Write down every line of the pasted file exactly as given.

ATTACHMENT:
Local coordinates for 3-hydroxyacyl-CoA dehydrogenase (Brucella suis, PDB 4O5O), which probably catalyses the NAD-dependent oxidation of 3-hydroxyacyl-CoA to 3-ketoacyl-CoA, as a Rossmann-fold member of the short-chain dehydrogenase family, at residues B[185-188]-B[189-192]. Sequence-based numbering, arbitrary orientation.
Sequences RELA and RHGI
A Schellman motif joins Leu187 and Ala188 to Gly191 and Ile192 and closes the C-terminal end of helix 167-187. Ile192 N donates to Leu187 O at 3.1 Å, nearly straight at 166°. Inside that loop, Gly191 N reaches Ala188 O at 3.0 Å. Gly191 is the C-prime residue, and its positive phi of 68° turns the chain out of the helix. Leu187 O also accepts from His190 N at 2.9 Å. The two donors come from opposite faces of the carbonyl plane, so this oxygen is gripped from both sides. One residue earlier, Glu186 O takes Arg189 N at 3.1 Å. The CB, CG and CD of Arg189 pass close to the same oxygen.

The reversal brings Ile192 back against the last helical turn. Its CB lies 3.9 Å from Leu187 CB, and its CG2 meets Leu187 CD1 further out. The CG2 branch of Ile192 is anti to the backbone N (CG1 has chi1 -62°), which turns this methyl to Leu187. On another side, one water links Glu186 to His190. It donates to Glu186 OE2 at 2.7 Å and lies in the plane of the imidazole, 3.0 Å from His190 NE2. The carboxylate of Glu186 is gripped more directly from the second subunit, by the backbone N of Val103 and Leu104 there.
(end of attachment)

Local coordinates for 3-hydroxyacyl-CoA dehydrogenase (Brucella suis, PDB 4O5O), which probably catalyses the NAD-dependent oxidation of 3-hydroxyacyl-CoA to 3-ketoacyl-CoA, as a Rossmann-fold member of the short-chain dehydrogenase family, at residues B[185-188]-B[189-192]. Sequence-based numbering, arbitrary orientation.
Sequences RELA and RHGI
A Schellman motif joins Leu187 and Ala188 to Gly191 and Ile192 and closes the C-terminal end of helix 167-187. Ile192 N donates to Leu187 O at 3.1 Å, nearly straight at 166°. Inside that loop, Gly191 N reaches Ala188 O at 3.0 Å. Gly191 is the C-prime residue, and its positive phi of 68° turns the chain out of the helix. Leu187 O also accepts from His190 N at 2.9 Å. The two donors come from opposite faces of the carbonyl plane, so this oxygen is gripped from both sides. One residue earlier, Glu186 O takes Arg189 N at 3.1 Å. The CB, CG and CD of Arg189 pass close to the same oxygen.

The reversal brings Ile192 back against the last helical turn. Its CB lies 3.9 Å from Leu187 CB, and its CG2 meets Leu187 CD1 further out. The CG2 branch of Ile192 is anti to the backbone N (CG1 has chi1 -62°), which turns this methyl to Leu187. On another side, one water links Glu186 to His190. It donates to Glu186 OE2 at 2.7 Å and lies in the plane of the imidazole, 3.0 Å from His190 NE2. The carboxylate of Glu186 is gripped more directly from the second subunit, by the backbone N of Val103 and Leu104 there.